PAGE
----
Now in theaters, digital, and On Demand, Spree is directed by Eugene Kotlyarenko (Wobble Place, 0s & 1s) from a script co-written by Kotlyarenko and Gene McHugh. The film features an all-star cast led by Joe Keery (Stranger Things) in his first film feature leading-role, Sasheer Zamata (Saturday Night Live), and David Arquette (the Scream franchise).
Spree is executive produced by award-winning rapper and record producer Drake (“Toosie Slide,” “Hotline Bling”).
Meet Kurt, from @KurtsWorld96 (Joe Keery). He dreams of sitting atop a social media empire, but for now he drives for the rideshare company Spree. Fortunately, Kurt has come up with the perfect way to go viral: #TheLesson. He’s decked out his car with cameras for a nonstop livestream full of killer entertainment – murdering his passengers. In the middle of all this madness, a stand-up comedian (Sasheer Zamata) with her own viral agenda crosses Kurt’s path and becomes the only hope to put an end to his misguided carnage.
Follow @kurtsworld96 on Instagram to learn more!
We were lucky enough to score a sit-down with David Arquette during which we discussed Spree (and his character Kris Kunkle) at length. We also tried to squeeze him for new details about the recently announced Scream 5. Enjoy!
Related Article: SCREAM 5 Star David Arquette Already Wants More Sequels
Dread Central: I’m about your age and what Spree really brought home for me was just how much fame, and the idea of being famous, has changed in the 21st Century. I remember as a kid wanting to be a rock star or an actor, but now it’s like everyone is an “influencer” and the only thing that matters is how many followers you have. Do you feel like being famous means something different today than it did in the 80’s and 90’s?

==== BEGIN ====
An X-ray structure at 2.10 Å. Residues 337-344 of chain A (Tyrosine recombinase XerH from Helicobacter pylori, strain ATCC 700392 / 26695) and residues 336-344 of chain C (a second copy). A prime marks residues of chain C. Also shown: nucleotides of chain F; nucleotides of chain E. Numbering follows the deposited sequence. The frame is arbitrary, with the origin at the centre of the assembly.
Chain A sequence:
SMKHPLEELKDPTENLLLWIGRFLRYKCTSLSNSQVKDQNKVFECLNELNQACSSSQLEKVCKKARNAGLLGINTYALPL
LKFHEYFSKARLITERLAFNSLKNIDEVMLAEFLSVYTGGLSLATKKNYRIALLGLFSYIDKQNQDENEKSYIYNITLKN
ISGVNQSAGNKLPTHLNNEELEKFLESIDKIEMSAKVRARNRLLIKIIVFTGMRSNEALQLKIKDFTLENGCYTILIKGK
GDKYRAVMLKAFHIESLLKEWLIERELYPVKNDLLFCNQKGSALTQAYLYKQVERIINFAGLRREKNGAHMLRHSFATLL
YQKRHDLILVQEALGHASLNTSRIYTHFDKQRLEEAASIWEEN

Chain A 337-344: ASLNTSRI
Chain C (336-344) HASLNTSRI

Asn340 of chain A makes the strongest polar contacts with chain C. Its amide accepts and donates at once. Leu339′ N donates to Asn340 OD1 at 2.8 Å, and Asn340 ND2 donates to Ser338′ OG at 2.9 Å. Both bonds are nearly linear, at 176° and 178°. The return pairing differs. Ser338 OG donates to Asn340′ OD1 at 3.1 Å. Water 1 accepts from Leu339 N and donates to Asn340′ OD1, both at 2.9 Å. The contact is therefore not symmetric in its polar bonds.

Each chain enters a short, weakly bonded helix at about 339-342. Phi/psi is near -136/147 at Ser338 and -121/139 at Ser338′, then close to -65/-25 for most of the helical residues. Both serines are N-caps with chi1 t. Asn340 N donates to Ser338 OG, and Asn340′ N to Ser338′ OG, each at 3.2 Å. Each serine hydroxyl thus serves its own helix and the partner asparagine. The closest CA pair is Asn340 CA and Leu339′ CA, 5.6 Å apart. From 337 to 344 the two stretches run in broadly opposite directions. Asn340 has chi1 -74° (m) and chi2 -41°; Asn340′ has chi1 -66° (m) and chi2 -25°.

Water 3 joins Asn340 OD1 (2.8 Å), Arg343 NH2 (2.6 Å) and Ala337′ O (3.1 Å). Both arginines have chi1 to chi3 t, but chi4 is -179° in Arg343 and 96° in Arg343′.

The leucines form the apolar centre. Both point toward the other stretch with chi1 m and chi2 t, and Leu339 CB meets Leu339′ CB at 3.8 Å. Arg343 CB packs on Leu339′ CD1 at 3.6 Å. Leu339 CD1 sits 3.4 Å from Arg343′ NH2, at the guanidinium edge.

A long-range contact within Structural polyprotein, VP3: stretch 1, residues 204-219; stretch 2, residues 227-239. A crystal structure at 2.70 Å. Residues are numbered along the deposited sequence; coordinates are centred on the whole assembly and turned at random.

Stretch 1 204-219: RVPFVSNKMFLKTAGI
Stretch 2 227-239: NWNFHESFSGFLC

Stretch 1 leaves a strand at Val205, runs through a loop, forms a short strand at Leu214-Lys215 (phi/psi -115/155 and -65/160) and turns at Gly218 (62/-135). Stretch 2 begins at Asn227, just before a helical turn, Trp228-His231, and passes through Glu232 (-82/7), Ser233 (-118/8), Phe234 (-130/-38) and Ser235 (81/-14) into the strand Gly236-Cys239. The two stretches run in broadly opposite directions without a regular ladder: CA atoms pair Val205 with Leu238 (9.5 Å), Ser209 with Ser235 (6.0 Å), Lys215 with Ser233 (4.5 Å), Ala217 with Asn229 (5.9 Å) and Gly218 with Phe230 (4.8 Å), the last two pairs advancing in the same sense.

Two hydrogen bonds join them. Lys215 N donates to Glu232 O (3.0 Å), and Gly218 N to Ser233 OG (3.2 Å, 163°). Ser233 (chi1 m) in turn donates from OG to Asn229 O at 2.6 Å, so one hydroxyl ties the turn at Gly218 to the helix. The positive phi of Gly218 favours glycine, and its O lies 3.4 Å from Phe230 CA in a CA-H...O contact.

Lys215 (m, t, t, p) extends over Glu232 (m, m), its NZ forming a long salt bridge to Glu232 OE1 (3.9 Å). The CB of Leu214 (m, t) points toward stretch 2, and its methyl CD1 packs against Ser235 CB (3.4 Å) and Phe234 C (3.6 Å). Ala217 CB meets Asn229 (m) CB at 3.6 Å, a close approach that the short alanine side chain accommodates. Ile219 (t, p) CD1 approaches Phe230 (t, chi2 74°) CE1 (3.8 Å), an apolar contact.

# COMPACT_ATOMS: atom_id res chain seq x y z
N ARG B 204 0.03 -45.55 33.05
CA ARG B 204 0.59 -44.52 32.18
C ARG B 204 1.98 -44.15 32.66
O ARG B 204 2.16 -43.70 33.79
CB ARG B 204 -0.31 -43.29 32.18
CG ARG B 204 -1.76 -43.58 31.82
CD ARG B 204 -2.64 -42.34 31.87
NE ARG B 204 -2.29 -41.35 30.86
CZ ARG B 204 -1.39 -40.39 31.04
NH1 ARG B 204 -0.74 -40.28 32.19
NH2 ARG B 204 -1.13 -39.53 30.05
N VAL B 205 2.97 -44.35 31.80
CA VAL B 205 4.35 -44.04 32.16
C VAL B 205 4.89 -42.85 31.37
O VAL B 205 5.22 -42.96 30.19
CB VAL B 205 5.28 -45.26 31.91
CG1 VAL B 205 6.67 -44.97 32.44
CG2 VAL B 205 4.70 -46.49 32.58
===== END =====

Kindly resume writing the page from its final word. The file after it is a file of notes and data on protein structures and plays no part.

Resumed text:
David Arquette: Yeah, I do. It’s interesting: I think it comes down to the fact that everyone really wants to be loved. They want to be appreciated, understood and it’s a social media world where people can actually make a living off of being these social media influencers. So, on top of it, there’s a financial component. One thing people will learn from getting famous is that there are a lot of drawbacks to it. When people invade your privacy, monopolize you, you have to watch what you do and say. There are a lot of things you have to be careful of. But the best thing about it is you can lend your name to charities, which is pretty much the most positive aspect of being a celebrity. But yeah, for me, I’m kind of lost when it comes to the social media world. I don’t really know how to deal with it. I tolerate it, I try to use it to promote things that I’m doing. I try to stay in touch with fans. But don’t get too caught up in reading comments, take things too personally, block people and all this stuff.
DC: Another thing that Spree really illustrated for me was how the line between being famous and being infamous has almost completely disappeared. It’s like talent doesn’t matter and nothing is off limits. Do you think the drive to become famous, or “internet famous”, has become dangerous?
DA: I think it’s just a misguided understanding. You know, there’s an aspect to [Joe Keery’s character] Kurt [Kunkle] that’s sociopathic: he doesn’t have an understanding of empathy for the pain that he is going to cause all these people. So, that’s’ something we need to be aware of, as far as society goes. I like the fact that society doesn’t typically say the name of mass murderers now, not spread their name, but it’s a crazy world right now. In general, we have a lack of empathy, a lack of being kind to one another and a lack of a social construct in being polite to each other. It’s all a big reflection of what we are going through.